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Barron's Online: Exxon Mobil returns in full flow

Exxon Mobil returns in full flow

By Dimitra Defotis of barron’s

FOR those stewing about the big profits of the big oil companies, the best revenge may be to invest in them. These companies offer safety for conservative investors, with their combination of refining and exploration businesses. When oil prices fall, they tend to produce more consistent earnings than pure plays on exploration, services or refining.

Several years into this mega-run for energy-related stocks and oil prices, shares in some of the largest integrated oil and gas businesses sport decent valuations. Solid returns on capital employed are especially desirable as the industry faces criticism for hoarding cash in these profitable times. And a winning company is likely to offset exploration with refining and chemicals businesses. Then a drop in energy prices and refining margins won’t hurt as much.

Research by investment bank Friedman, Billings, Ramsey (FBR) shows that some stocks look cheaper, or have heralded managements, but Exxon Mobil, the largest and best-known of them all, is less sensitive than competitors to energy price swings. And Exxon has the juiciest returns.

“Exxon’s returns on capital are over 25% greater than its peer group, which is substantial,” says Frank Holmes, chief investment officer at US Global Investors in San Antonio, Texas. “That tells you that management is better at making economic energy decisions.” Holmes added to his Exxon position in the first quarter, shortly after Exxon’s longtime chairman Lee Raymond retired. Raymond’s handpicked successor, Rex Tillerson, is a Texas native who has been at Exxon for three decades and blazed a trail as an Exxon executive in Russia in the 1990s.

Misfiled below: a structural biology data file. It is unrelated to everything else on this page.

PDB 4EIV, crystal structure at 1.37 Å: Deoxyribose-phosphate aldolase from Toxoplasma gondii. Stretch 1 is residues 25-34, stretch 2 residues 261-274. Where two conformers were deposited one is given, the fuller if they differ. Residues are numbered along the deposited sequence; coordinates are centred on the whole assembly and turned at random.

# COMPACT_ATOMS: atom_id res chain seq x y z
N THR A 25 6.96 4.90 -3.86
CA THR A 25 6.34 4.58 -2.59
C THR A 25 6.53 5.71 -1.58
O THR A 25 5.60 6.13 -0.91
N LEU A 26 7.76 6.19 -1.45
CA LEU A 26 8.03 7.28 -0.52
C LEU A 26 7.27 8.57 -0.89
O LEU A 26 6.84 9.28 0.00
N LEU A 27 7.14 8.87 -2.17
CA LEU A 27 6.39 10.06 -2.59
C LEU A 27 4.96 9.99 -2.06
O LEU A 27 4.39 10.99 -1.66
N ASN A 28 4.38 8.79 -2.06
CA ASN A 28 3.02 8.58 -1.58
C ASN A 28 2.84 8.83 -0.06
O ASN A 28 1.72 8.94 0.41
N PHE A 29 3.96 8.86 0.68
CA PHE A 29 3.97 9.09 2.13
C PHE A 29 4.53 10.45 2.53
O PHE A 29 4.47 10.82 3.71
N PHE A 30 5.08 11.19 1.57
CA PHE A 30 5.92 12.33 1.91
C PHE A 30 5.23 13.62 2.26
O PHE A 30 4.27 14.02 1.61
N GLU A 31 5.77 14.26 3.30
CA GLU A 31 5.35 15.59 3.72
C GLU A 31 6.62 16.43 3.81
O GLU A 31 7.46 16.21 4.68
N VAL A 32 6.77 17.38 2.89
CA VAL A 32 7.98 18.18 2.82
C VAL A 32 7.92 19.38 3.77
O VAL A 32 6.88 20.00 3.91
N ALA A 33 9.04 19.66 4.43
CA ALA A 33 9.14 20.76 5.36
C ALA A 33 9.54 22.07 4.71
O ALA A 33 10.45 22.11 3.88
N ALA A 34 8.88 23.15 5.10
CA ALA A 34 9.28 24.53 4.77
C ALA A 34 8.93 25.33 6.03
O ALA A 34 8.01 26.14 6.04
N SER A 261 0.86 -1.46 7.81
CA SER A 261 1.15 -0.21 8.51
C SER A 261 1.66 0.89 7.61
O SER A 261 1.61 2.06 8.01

The transition has been seamless, though Tillerson has sidestepped the subjects of global warming and alternative energy that pitted the outspoken Raymond against environmentalists. Tillerson’s diplomatic skills will be key to ventures with state-owned oil companies around the world and to expanding deep-water and liquefied natural-gas (LNG) projects. Already, he has cemented agreements in the United Arab Emirates and Indonesia. Last year,

Exxon’s oil and gas production fell 3.6%. But spending is picking up and new fields under development should boost Exxon’s oil and gas production 13% in 2006 and 2.7% in 2007, according to Tina Vital, a Standard & Poor’s analyst.

Exxon gets about three-quarters of its earnings from its E&P business and about 10% from chemicals, a profitable business many integrated oil companies exited. Most of the rest comes from refining.

Meanwhile, Exxon has an enviable cash position. In the first quarter, Exxon made share repurchases valued at $5bn, more than the combined buybacks of Chevron, Conoco Phillips, Royal Dutch Shell and Total, according to FBR. The buyback and 2% dividend yield should put Exxon shareholders ahead about 8% this year, says Jacques Rousseau, an FBR analyst.

Exxon’s 2006 capital spending budget, excluding acquisitions, is the biggest among the integrated companies at between $18bn and $20bn, according to FBR. Only Royal Dutch Shell’s spending plan rivals that. But what that spending yields is even more important, which is why investors look at return on capital employed (ROCE) to measure profitability. Exxon’s estimated ROCE of 39% for this year trumps its largest peers, which should deliver ROCE of between 21% and 24%, according to FBR.

“Exxon is the largest, most diversified, most operationally efficient . . . using any yardstick . . . they generate the most profit,” says Fadel Gheit, an analyst at Oppenheimer & Co.

And that is one reason Exxon usually trades at a premium to even the biggest integrated oil companies. But Exxon, changing hands at about 11 x 2006 earnings, is trading near the valuation of Royal Dutch and Total shares, and at a discount to BP, according to FBR data.

So what happens if oil prices drop? Shares in Exxon will likely fall as well. And the stock, like other integrated names, is near its 52-week high.

But for every $1 drop in the price of oil, Exxon’s earnings would fall 1.6%, less than four of its five closest integrated competitors, according to FBR.

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